Protocols regarding Illness – Please Read! Very Important!

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Dear Lower Lab Families,

Please review the info below regarding influenza and what actions students might take to prevent the spread of illness during the winter flu season.

If your child is currently out with the flu and has been diagnosed by your physician. Calling the office is not enough! We need medical documentation! The nurse saves this data to determine if we have a cluster at our school. Thanks for your continued support and have a great weekend.

The Department of Education and The Lower Lab School would like to remind you of steps you can take to decrease illness due to these viruses in your schools.

Respiratory viruses can spread very quickly in schools and may cause severe disease. The primary symptoms of respiratory virus infections such as influenza include fever over 100°F, sore throat and/or cough, chills and muscle aches. Influenza vaccination can limit the impact of influenza viruses and is recommended for all students and staff.

GI viruses such as norovirus can also spread very rapidly in schools. The primary symptoms of norovirus infection include vomiting and diarrhea which typically last 24-48 hours. More information on norovirus can be found at:

Preventing Illness in our School

Careful attention to hand hygiene, cough etiquette, environmental cleaning and early intervention if an illness is detected can limit the spread of these viruses. Posters below are up on our walls stressing the importance of hand hygiene and cough etiquette.

  • We ask that you remind and encourage your child to wash their hands often with warm water and soap, especially after using the bathroom, before touching/eating food, or caring for someone who is sick.
  • We are asking that families also encourage students to remember to cover their mouth when they cough/sneeze.
  • We are making every effort to clean surfaces that may be contaminated with influenza, norovirus or become dirty from vomit or stool immediately with a germ-killing cleaner.
  • “High touch” surfaces such as faucets, toilets, floors, tables, toys, handrails, doorknobs, and elevator buttons are being cleaned frequently.
  • Students or staff who have a respiratory illness or are experiencing vomiting or diarrhea should stay at home until they are no longer sick. Students or staff who develop an illness while in school should also be sent home.
  • We have the hand washing posters displayed in every bathroom.

Finally, and most important …Families should always share Doctor’s notes regarding respiratory or GI illness with the school nurse and the Main Office 

Guidance to Help Prevent the Spread of Illness During Flu Season

The fall and winter seasons coincide with an increase in viruses that can cause fever, vomiting, diarrhea, and breathing problems. These viruses include noroviruses (commonly known as the stomach flu), influenza (commonly known as the flu), and the common cold and enteroviruses (mild to severe respiratory illness). Please note the following guidelines to help prevent the spread of the flu virus at schools:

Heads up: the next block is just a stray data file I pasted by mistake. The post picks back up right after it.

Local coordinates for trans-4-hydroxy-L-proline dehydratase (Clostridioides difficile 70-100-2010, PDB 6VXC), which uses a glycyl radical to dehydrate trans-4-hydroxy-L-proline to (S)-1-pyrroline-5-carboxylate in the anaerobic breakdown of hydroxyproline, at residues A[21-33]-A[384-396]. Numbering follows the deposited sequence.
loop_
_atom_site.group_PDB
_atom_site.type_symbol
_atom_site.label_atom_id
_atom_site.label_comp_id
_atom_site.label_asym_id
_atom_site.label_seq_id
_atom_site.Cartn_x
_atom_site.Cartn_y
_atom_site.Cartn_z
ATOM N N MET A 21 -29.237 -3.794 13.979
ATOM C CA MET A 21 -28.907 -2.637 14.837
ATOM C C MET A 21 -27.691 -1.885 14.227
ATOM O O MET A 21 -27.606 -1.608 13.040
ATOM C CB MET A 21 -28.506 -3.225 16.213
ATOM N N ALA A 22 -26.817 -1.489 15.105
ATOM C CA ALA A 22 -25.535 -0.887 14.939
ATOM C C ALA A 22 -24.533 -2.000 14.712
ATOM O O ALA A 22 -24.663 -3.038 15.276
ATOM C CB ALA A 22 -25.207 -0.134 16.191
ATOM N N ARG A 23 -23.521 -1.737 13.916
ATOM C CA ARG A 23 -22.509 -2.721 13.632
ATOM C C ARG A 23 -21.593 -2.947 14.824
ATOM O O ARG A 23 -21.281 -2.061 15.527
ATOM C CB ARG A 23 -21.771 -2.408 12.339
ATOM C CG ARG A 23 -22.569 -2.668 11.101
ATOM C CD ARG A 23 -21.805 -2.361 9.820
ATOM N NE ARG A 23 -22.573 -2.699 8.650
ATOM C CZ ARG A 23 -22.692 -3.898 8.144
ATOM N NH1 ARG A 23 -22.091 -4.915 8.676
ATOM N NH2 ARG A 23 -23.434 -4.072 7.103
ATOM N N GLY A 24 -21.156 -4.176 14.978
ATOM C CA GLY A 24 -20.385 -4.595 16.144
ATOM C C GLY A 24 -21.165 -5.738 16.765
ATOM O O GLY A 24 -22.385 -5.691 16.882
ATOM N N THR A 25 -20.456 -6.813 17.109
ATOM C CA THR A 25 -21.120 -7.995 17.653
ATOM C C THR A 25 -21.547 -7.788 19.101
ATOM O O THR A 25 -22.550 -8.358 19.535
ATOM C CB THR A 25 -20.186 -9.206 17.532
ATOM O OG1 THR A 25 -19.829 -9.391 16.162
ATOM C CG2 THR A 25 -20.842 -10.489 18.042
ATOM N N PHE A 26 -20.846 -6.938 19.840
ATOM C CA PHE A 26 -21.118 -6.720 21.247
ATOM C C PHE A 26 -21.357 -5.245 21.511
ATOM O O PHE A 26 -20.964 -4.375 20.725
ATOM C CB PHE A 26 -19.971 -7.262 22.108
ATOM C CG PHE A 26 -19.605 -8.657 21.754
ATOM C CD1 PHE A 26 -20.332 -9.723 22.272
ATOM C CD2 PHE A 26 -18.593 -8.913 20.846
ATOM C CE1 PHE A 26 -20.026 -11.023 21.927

Students and staff should wash their hands frequently with soap and water for 20 seconds. In general, students and staff should wash their hands after arriving at school, before touching food, after using the bathroom, and after coughing or sneezing. Please ensure that soap and paper towels are available and note that alcohol-based sanitizers are not as effective against spreading viruses as soap and water.

Students and staff should cover their mouths and noses with a tissue when coughing or sneezing, or use their shirt sleeve, not their hands.

Students and staff members who are sick, especially with fever, vomiting or diarrhea, should stay home to reduce the risk of spreading the illness to others. Children with fever, vomiting, or diarrhea should stay home until their symptoms are gone and they are free of fever without taking fever-reducing medicine for 24 hours.

Students and staff members should get vaccinated against the flu.

In addition to administering flu vaccines to adults, licensed pharmacists can now use an appropriate non-patient-specific standing order to administer flu vaccines to children between the ages of 2 and 17 years of age, on a temporary basis.

If your school has a School-Based Health Center (SBHC) on site, all vaccinations can be provided free of charge by the SBHC to students who have been enrolled at the center. In cases where SBHCs are not on site, students will need to visit a local clinic or physician to receive immunization; they can also locate federally qualified health centers. FSC health directors can also provide you with a list of clinics near your school.

You should also review this info from the NYC Department of Health’s Bureau of Communicable Diseases, which contains information to help decrease the risk of spreading illnesses at school; for additional information, see these resources on Noroviruses and Influenza/Flu that may be of assistance in answering questions from students and parents. You may also find it helpful to print and post the following materials to promote these healthy practices in your school: “Cover Your Cough” posters are available in 14 languages, and another poster that promotes hand-washing.